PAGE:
June 23, 2015

Father's Day: David H. Kogen, forever in our hearts

Curtiss Place (Maplewood, N.J.)

I love this photo of my Dad with me and my sister on our front porch. (Dig the twin sailor dresses that my Mom sewed.) Dad absolutely adored us. (You can tell.) I miss his wisdom and rich philosphy of life. He was a straight shooter and could spot a phony a mile away.

I was on a project for American Express when I received the telephone call from my mother that my father died while playing tennis. He was only 58-years old, had just retired, and I was newly engaged. 

I remember screaming when I heard the news, hung up the phone and ran into the ladies' room hysterically crying. An older woman washing her hands asked, "Are you okay, dear?"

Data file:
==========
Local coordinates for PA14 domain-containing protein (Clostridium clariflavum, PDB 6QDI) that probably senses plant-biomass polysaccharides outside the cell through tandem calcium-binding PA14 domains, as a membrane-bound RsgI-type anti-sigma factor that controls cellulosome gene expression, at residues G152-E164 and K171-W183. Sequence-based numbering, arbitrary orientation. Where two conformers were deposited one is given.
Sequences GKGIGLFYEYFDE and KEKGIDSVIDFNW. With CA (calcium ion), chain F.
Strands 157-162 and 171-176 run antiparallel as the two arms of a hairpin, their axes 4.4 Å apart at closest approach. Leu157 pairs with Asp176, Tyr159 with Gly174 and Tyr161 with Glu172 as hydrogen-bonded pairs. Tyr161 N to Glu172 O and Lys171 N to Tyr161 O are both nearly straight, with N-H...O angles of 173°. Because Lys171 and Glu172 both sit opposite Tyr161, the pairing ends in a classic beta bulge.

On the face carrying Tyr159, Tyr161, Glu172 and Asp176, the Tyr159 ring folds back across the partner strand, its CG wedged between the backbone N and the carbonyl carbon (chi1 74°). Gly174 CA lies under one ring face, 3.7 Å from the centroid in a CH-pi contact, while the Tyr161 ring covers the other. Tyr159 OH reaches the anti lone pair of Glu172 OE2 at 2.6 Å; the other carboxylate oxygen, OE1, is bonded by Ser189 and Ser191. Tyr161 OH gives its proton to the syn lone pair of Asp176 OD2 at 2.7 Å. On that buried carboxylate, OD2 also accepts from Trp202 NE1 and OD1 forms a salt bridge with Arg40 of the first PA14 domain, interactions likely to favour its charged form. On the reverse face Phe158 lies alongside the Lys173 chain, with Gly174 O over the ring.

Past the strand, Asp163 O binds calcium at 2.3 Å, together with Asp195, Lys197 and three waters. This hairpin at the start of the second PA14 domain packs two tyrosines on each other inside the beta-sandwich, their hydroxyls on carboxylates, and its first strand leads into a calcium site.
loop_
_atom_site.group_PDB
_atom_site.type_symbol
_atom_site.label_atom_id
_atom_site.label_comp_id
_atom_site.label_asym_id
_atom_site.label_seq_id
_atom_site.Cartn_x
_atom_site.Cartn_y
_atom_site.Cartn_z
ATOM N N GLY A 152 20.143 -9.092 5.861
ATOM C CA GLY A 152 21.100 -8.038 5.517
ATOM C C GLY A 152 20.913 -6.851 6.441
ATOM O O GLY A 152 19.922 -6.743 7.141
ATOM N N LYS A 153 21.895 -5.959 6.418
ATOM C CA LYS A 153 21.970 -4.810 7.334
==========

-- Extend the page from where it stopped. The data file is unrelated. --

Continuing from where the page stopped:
I said, "Yes, I'm fine."  

Why did I do that?  I was so NOT fine.  I will always regret that I didn't tell this concerned stranger that I had just learned that my father died and let her comfort me.

I am forever grateful to my incredible colleagues who got me from Washington, D.C. to La Guardia within the hour on that very bleak February day.

I am eternally grateful to my father for instilling in me a love for music, family and the sea. He had a wickedly sharp sense of humor, loved my mother, and was a devoted, hard-working man who learned young, after losing his mother when he was 8-years old, that family reigns supreme. "If there is no peace in a family, there can never be peace in the world." 

My father was a gentleman. He would have been utterly in love with his grandchildren had he had the great fortune to be alive when they were born.

One of the lessons I would like to pass on is this: If you are in need of comfort and someone offers to comfort you, do not be stoic. You will regret that you did not accept the care and love that they wanted to offer in a time of dire need.

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